It’s not all creativity and roses

Cathy ZielskeCZ Life56 Comments
There are days when I sit in my office, first thing in the morning, staring at the cold, harsh light of the 27-inch iMac and think, “Great. Now what?”

As a self-employed woman, I have these days every so often. Days where I’m fairly certain there isn’t a drop of creativity left in this middle-aged body of mine. Days where I’m predicting the great CZ Design Economic Collapse of [insert year here]. Days where I wonder if someone will once and for all discover that I am a fraud.

(Okay, that last line? Just thrown in for dramatic measure. I used to say shit like that when I was younger and less developed. Today, I know for a fact that I’ve got crazy mad skillz. #forreals)

But there are days.

There are days when I think: here I go, promoting this blog post on Facebook again. On Twitter, again. On Pinterest, again.

Here I go with the Pimping Out of the Product. Again.

If you want to make your living online in a creative field, this is par for the course. You have to find ways to let people know who you are, what you do and how they can be a part of it. That’s life. That’s business.

And if you pay attention you can adapt as needed to the ever-shifting landscape of how people obtain their internet information.

I’m not telling you anything you can’t find from a Google search on How to Run a Business Online.

But the part I do want to tell you is that it’s not all creativity and roses.

I work a lot and I love to do what I do. But the tricky part is that I can sink a zillion hours into a project, idea or class with zero guarantee of a financial return. Ideas are king in this crafty, creative little corner of the internet and the better yours are the better chance you have of a) getting noticed and b) getting paid for getting noticed.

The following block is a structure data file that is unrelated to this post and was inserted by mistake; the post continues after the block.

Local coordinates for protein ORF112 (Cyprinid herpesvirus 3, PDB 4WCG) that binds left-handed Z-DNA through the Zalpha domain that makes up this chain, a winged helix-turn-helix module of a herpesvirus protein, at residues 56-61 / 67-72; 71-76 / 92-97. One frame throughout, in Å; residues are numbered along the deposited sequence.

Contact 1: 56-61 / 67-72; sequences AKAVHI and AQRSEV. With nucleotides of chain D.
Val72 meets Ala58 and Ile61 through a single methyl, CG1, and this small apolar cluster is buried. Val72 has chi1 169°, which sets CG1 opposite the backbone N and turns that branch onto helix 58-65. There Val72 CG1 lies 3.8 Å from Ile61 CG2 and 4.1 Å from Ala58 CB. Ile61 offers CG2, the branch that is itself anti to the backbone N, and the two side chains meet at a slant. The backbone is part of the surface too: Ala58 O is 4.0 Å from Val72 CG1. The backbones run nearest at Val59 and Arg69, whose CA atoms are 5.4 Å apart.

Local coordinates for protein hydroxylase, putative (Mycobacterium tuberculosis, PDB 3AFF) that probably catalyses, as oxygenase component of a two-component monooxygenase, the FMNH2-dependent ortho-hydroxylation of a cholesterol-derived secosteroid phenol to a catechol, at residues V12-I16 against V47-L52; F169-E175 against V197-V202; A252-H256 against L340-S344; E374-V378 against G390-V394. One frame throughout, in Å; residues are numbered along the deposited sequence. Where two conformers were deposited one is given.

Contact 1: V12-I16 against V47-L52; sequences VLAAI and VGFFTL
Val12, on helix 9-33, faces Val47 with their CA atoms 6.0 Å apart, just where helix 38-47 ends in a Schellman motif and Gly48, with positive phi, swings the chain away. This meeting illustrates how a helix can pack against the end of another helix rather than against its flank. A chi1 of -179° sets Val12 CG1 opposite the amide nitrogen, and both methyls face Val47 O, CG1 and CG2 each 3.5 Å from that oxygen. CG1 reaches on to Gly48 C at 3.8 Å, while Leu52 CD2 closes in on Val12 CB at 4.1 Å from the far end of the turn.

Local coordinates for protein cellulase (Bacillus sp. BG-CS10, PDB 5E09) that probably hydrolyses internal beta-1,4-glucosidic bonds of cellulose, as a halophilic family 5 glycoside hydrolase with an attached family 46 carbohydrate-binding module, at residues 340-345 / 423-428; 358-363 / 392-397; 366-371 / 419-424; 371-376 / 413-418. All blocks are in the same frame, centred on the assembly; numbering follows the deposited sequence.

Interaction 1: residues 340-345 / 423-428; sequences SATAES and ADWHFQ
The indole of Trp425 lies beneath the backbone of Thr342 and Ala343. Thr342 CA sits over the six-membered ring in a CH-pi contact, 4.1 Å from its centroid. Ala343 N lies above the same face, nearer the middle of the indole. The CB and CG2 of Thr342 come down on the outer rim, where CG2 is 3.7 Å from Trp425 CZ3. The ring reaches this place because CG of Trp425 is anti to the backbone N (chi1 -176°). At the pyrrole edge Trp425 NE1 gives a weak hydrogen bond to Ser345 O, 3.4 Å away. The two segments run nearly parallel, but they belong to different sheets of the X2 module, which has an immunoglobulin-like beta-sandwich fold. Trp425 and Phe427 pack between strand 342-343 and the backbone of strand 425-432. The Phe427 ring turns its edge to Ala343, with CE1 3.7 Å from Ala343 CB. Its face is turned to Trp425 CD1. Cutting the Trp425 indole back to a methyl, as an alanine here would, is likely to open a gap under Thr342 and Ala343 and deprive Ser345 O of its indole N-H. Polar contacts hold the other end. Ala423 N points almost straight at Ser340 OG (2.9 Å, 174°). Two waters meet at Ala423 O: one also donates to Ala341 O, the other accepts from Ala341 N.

But you have to work hard to get there.

Working hard means doing a lot of things that are so much less sexy than just coming up with a killer idea. Working hard means figuring out the hours to actually complete the project. Figuring out how to correctly promote the project without coming off as too self-promoting and annoying. Timing your social media campaign to have the strongest impact. Crafting your posts about the project to inspire people to say, “Hey! I wanna do that!”

Working hard means spending hours doing what you love and not seeing your blog hits rise. Or you sales spike. Or your reader base grow.

Working hard means figuring out other ways to make ends meet while still pursuing your passion projects.

I look at my business as a 15-year-long passion project. I look at it with incredible gratitude and sometimes true awe at the fact that I have managed to be self-employed while married to a man who makes a modest salary. I say that because it’s important to know there are people out there who are not rolling in the dough who still find ways to make self-employment work.

That said, there’ve been many good years for mama.

And many shitty ones.

At the end of the day, I’m still grateful for the fact that I’m sitting in an office of my own and that a bra is optional.

And regardless of the success or failures I’ve had, I still stare at the screen some days and think, “Great. Now what?”


Cathy ZielskeIt’s not all creativity and roses

56 Comments on “It’s not all creativity and roses”

  1. #1

    Your “now what’s?” are all great! So keep on working hard and asking that question; we are truly the lucky recipients.
    Curious to see what’s next!

  2. #2

    Off the wall class idea… but I was thinking about how much I love your writing style and remembering a blog post where you talked about how long it actually takes you to write some your posts because you edit quite a bit. All the attributes of a great writer. Have you ever considered doing a class about writing & offering critiques about the actual writing/journaling? I know that we should write from the heart, etc but I would love a kinder gentler ‘editor’ to help make those journaling words more succinct, readable, etc. I wonder if there is anyone else out there in your blog land that would welcome such a class / opportunity?

    1. #2.1
      Cathy Zielske

      I’ve certainly toyed with some ideas for a journaling class. It’s something I should be thinking about. 🙂

  3. #3

    We love you for your honesty, in addition to your #madskillz and creativity. I live vicariously through you, going to work in a place where bras are NOT optional – ha!!